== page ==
Moreover, I graded these problems in a nonstandard say: each problem was either Completely Correct (CC), meaning that perhaps aside from a simple arithmetic error or two, the problem was correctly solved; Essentially Correct (EC), meaning that the student had a viable approach to solving the problem, but was not able to use it to make significant progress on the problem; and Not Correct (NC), meaning that the approach taken by the student would not result in significant progress toward solving the problem.

Letter grades (a necessity where I taught, as they are in most schools) were assigned on the basis of how many problems were CC and EC on the Skills/Conceptual portions. While I won’t go into great detail here, the salient features of this system are, in my mind:

- Earning an A required a fair number of problems CC; in other words, a student couldn’t get an A just by amassing enough partial credit on problems — there needed to be
*some*mastery; - Earning an A required as least some progress on the Conceptual problems; typically, I would include three such problems, which would be assessed more leniently than the Skills problems. In order to earn an A, a student would need to make some progress on one or two of these. I felt that an A student should be able to demonstrate some conceptual understanding of main ideas;
- A student could earn a B+ just by performing well on the Skills problems (or perhaps an A- for performing flawlessly), but an A was out of reach without some progress on the Conceptual problems;
- The approach was not punitive: students were assigned CC/EC based on their progress
*toward*the solution to a problem, not how far they fell*short*of a solution.

Such a system is not new; I have talked with colleagues who used a 0/1/2 system of grading, for example. Whatever the format, the approach is more holistic. And given that problems in mathematics typically admit more than one solution, the idea of creating a point-based rubric for all possible solution paths does, in some real sense, border on the insane.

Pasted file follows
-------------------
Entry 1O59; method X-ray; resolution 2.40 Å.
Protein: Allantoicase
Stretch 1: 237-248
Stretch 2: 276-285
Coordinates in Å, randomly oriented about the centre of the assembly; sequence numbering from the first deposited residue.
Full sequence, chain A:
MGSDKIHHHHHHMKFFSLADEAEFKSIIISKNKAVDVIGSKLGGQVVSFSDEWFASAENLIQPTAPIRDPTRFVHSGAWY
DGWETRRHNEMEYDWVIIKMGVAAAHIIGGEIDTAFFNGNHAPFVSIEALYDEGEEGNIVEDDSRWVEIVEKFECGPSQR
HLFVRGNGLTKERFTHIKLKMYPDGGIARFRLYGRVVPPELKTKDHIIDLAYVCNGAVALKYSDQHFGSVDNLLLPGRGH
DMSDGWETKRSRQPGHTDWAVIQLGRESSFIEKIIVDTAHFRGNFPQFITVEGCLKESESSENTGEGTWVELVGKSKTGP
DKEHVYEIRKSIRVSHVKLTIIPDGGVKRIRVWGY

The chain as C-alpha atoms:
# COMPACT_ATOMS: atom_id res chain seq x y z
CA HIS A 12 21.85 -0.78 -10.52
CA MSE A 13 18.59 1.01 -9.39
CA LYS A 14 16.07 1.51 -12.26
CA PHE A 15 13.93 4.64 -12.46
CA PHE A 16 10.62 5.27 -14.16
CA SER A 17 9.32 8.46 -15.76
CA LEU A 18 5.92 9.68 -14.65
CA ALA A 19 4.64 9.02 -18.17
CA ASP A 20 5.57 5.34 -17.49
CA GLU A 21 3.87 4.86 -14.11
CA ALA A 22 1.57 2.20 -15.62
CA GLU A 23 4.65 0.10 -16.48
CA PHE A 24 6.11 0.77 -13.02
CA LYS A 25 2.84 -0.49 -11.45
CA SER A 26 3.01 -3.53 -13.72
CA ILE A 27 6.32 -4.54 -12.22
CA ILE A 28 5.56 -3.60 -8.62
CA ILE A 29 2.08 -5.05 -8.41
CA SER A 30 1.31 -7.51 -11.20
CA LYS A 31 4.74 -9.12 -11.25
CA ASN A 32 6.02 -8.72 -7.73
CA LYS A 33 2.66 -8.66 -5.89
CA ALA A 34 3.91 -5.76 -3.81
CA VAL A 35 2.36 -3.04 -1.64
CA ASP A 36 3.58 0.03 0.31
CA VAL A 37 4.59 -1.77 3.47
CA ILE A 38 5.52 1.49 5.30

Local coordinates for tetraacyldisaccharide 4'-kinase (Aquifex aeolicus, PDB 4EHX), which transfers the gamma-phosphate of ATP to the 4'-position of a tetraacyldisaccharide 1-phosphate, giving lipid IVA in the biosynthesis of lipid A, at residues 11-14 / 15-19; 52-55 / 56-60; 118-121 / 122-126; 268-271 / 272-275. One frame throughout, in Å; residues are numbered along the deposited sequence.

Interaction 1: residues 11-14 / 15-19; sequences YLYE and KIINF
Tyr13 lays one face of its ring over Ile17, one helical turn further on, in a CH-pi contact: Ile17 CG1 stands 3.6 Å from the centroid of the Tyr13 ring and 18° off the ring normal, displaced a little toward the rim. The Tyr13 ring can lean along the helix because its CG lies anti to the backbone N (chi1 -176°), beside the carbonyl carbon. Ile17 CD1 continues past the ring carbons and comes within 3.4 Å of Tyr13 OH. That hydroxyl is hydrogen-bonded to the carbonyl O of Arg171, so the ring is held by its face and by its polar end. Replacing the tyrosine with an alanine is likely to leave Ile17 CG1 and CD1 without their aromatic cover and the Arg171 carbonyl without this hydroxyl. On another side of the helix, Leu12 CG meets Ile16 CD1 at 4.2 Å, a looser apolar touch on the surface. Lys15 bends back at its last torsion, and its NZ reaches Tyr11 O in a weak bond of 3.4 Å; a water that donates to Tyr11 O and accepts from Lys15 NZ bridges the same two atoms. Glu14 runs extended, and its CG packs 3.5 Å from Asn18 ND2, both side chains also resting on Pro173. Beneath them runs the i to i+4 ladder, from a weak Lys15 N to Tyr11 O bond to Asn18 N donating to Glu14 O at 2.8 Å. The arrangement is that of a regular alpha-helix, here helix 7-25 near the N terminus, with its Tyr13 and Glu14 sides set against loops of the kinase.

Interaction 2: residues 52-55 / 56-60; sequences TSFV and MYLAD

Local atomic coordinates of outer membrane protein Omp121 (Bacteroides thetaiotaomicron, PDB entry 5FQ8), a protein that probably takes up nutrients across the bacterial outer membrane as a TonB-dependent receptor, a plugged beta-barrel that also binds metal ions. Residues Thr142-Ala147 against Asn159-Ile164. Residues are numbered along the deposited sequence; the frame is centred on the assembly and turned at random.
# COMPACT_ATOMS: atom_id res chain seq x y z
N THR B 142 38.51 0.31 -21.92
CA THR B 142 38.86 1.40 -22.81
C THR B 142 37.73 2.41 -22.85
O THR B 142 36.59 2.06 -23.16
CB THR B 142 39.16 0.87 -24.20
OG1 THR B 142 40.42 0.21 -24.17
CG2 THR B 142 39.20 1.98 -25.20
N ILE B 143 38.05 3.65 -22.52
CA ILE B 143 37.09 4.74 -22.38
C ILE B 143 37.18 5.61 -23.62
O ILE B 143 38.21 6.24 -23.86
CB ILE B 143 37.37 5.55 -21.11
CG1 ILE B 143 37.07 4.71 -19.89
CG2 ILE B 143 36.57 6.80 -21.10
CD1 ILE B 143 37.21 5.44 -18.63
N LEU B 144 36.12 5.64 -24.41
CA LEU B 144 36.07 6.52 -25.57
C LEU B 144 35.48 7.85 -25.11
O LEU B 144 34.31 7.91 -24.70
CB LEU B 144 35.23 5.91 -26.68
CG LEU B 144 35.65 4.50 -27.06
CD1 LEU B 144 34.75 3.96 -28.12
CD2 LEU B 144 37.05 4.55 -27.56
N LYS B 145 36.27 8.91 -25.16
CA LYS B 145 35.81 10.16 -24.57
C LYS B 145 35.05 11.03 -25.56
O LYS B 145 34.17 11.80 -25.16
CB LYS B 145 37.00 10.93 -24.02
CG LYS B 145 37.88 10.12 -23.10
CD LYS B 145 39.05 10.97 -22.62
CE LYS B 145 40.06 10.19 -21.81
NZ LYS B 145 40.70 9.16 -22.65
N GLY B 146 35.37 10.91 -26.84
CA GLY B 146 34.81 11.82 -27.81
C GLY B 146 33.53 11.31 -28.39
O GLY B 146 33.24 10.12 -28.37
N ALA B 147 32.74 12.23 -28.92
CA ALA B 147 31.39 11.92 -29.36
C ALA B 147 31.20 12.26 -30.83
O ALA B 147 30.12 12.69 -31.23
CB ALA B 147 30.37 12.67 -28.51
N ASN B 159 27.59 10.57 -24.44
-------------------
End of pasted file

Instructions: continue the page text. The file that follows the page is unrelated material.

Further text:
I should also add that our instructional approach at IMSA was essentially inquiry-based. While such a classroom environment is conducive to having students write original problems and using alternative assessment strategies, it is not strictly necessary. I have incorporated both the elements described above in a more traditional classroom setting, but with varying degrees of success. That discussion is necessarily for another time.

So much for a brief introduction! I would also like to comment that teaching this Honors Sequence was perhaps my most enjoyable *and* successful teaching experience in the past few decades. Students who completed the two-semester sequence left thinking about mathematics in a fundamentally different way, and I stay connected with a few of these students many years later.

Next week, I’ll introduce the essay proper, adding commentary as necessary to flesh out details of the course not addressed here, as well as making remarks which reflect my teaching this Honors sequence in the years since the essay was written. Until then, I’ll leave you with the opening words:

“To educate is to illuminate the power of ideas…..”